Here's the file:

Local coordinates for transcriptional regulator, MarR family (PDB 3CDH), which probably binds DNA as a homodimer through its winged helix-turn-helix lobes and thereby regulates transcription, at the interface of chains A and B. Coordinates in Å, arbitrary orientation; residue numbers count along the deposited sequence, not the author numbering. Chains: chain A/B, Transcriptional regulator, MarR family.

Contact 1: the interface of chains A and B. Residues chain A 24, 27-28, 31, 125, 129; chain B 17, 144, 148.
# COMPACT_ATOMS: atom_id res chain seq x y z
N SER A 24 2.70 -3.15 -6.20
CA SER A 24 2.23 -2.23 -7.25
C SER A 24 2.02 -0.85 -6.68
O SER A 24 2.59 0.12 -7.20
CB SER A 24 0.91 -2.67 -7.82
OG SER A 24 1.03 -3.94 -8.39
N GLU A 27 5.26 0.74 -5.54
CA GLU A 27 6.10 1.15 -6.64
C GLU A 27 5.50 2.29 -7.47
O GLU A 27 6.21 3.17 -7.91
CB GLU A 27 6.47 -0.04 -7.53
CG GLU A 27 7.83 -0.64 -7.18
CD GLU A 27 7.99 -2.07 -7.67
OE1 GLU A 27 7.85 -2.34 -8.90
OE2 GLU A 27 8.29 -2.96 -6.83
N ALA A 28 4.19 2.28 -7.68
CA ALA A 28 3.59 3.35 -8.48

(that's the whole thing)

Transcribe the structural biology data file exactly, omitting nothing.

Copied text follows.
Local coordinates for transcriptional regulator, MarR family (PDB 3CDH), which probably binds DNA as a homodimer through its winged helix-turn-helix lobes and thereby regulates transcription, at the interface of chains A and B. Coordinates in Å, arbitrary orientation; residue numbers count along the deposited sequence, not the author numbering. Chains: chain A/B, Transcriptional regulator, MarR family.

Contact 1: the interface of chains A and B. Residues chain A 24, 27-28, 31, 125, 129; chain B 17, 144, 148.
# COMPACT_ATOMS: atom_id res chain seq x y z
N SER A 24 2.70 -3.15 -6.20
CA SER A 24 2.23 -2.23 -7.25
C SER A 24 2.02 -0.85 -6.68
O SER A 24 2.59 0.12 -7.20
CB SER A 24 0.91 -2.67 -7.82
OG SER A 24 1.03 -3.94 -8.39
N GLU A 27 5.26 0.74 -5.54
CA GLU A 27 6.10 1.15 -6.64
C GLU A 27 5.50 2.29 -7.47
O GLU A 27 6.21 3.17 -7.91
CB GLU A 27 6.47 -0.04 -7.53
CG GLU A 27 7.83 -0.64 -7.18
CD GLU A 27 7.99 -2.07 -7.67
OE1 GLU A 27 7.85 -2.34 -8.90
OE2 GLU A 27 8.29 -2.96 -6.83
N ALA A 28 4.19 2.28 -7.68
CA ALA A 28 3.59 3.35 -8.48